With 2020 just around the corner, the future of the UK new car market looks bleak amidst economic and political uncertainty.

The latest figures from the Society of Motor Manufacturers & Traders (SMMT) shows the new car market continued to decline with registrations down 1.3% year-on-year.

Speaking to Motor Finance, Philip Nothard, customer insight and strategy director for Cox Automotive UK said: “The new car market has faced a number of challenges. If you look at 2018 WLTP, in September that hit the UK and European market very heavily. It resulted in a very challenging fourth quarter in the new car market and a very challenging first quarter of 2019 in the new car market.”

“You have got that alongside the political Brexit challenges, and that effects production, import, export in the new car marketplace so it’s like double layer headwind,” he said.

Nothard said a lot of the industry then moved to used cars as an “alternative revenue stream.”

“Any really large new vehicle dealer group who were with a manufacturer that was struggling with supply and some of the problems they had then switched boats into used cars,” he added.

Figures released from the SMMT today showed new car registrations declined by 1.3% in November.

Registrations of diesel cars fell for the 32nd month, down 27.2% but petrol grew by 2.0%.

However battery electric vehicles grew 228.8% with plug in hybrids and hybrids rising by 34.8% and 15% respectively.

“These are challenging times for the UK new car market, with another fall in November reflecting the current climate of uncertainty,” said Mike Hawes, chief executive of the SMMT. “It’s good news, however, to see registrations of electrified cars surging again, and 2020 will see manufacturers introduce plenty of new, exciting models to give buyers even more choice.

“Nevertheless, there is still a long way to go for these vehicles to become mainstream and, to grow uptake further, we need fiscal incentives, investment in charging infrastructure and a more confident consumer.”

Nothard said consumer appetite for second hand electric vehicles is growing.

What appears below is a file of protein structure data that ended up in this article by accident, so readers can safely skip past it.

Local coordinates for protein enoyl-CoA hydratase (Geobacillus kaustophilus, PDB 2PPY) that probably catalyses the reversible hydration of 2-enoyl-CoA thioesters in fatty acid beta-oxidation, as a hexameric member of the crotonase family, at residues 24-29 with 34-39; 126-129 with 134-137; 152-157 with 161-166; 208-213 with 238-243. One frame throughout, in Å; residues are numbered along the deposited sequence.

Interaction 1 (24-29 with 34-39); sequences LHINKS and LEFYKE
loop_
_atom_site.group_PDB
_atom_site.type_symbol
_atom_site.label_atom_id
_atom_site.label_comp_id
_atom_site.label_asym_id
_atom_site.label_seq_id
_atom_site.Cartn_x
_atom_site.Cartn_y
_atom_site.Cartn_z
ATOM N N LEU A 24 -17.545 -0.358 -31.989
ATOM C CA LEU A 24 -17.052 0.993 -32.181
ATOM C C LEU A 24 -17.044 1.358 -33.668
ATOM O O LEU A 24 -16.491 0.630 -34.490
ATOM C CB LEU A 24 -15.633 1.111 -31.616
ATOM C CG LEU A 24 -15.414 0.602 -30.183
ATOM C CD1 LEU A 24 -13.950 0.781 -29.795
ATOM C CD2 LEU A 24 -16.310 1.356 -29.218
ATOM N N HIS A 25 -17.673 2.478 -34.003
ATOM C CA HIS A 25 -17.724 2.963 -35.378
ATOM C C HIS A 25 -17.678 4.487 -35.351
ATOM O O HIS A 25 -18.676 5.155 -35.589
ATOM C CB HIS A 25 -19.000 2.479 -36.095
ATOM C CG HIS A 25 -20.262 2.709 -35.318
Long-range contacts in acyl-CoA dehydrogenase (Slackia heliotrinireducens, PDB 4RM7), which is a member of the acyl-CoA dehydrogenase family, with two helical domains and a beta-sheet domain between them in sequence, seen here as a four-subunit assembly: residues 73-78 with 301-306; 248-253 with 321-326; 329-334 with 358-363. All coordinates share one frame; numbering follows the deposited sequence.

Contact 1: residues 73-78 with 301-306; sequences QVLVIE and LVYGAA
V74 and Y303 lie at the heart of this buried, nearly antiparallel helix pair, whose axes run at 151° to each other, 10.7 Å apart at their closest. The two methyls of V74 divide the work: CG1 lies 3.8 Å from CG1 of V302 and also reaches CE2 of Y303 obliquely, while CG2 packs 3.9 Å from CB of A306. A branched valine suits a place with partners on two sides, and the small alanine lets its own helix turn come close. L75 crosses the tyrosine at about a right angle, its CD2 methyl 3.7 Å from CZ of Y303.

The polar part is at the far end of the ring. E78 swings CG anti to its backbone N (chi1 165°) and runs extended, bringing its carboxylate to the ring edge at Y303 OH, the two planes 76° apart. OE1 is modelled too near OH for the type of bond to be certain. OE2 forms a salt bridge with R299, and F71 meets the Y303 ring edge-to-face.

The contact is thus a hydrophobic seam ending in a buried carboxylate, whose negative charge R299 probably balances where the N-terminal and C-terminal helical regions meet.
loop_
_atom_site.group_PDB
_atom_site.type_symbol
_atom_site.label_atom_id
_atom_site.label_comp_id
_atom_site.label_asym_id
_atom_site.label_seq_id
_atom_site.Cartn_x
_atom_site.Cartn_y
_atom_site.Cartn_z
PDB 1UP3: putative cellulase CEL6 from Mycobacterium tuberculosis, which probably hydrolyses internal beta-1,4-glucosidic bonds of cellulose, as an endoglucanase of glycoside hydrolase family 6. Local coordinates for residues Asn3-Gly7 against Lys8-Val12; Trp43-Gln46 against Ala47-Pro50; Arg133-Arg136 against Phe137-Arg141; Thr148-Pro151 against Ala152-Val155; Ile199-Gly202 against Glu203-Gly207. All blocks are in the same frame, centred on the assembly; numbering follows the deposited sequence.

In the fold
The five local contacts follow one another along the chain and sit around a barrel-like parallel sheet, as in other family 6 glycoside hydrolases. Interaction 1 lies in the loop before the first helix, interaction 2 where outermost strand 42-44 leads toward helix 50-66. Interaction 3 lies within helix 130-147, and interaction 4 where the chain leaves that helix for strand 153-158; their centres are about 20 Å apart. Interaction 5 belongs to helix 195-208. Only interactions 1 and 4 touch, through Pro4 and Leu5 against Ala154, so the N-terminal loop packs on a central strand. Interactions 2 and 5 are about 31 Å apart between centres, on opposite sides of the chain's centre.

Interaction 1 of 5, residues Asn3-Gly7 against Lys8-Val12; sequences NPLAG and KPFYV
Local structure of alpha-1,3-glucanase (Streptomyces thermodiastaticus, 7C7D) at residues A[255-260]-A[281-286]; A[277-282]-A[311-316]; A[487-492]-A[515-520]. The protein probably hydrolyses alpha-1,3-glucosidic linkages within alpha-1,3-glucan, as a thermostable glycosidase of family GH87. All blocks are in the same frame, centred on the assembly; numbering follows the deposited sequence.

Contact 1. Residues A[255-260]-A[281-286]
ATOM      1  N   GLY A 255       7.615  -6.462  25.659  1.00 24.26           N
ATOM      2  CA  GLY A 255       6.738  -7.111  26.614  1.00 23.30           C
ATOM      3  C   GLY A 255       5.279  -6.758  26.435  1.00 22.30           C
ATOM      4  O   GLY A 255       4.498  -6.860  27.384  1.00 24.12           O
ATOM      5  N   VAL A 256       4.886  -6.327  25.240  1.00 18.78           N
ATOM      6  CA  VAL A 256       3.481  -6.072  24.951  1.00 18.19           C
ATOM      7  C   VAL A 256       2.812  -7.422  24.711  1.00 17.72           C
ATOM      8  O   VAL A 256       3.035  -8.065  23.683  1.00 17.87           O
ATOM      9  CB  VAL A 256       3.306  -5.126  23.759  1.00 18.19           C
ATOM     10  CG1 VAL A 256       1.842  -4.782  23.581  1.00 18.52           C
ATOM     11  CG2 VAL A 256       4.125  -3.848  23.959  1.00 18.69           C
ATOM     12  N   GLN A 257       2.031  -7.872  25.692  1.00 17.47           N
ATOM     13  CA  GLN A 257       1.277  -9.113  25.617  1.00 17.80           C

“Whether it is increasing by desirability or by incentive is the question. Obviously with all of the ULEV zoning emissions going into city centers and tariff charges taking place, there is a forced market.”

“I think retailers are getting more knowledgeable and I think there is still some more knowledge that they require but they are increasing this. I think it’s still fairly low at the minute in terms of its market there is still a long way for it to go and you have to look at whether you are thinking about pure plug in electric vehicles or whether you are looking at hybrids and alternative fuels and that’s where there is a bit of a variance in the output of that,” he added.

Other than Brexit, one of the reasons Nothard believes used cars are the predominant focus for dealers is because of the corporate average fuel economy legislation (CAFÉ) coming into effect in January.

The legislation means manufacturers will face a fine at the end of 2021 if they do not lower their average emission output to a certain level.

Nothard said: “The UK government and the European market have set these guidelines so what you have got for the new car market is the manufacturers are now trying to hold back all their lower emission vehicles because they want them to go into next year and put forward their higher polluted vehicles into this year because therefore they have reduced their average per vehicle next year

“So it’s counter intuitive because you have got government telling consumers to buy lower emission vehicles but the manufactures are holding those vehicles because they want them to count next year not this year,” he concluded.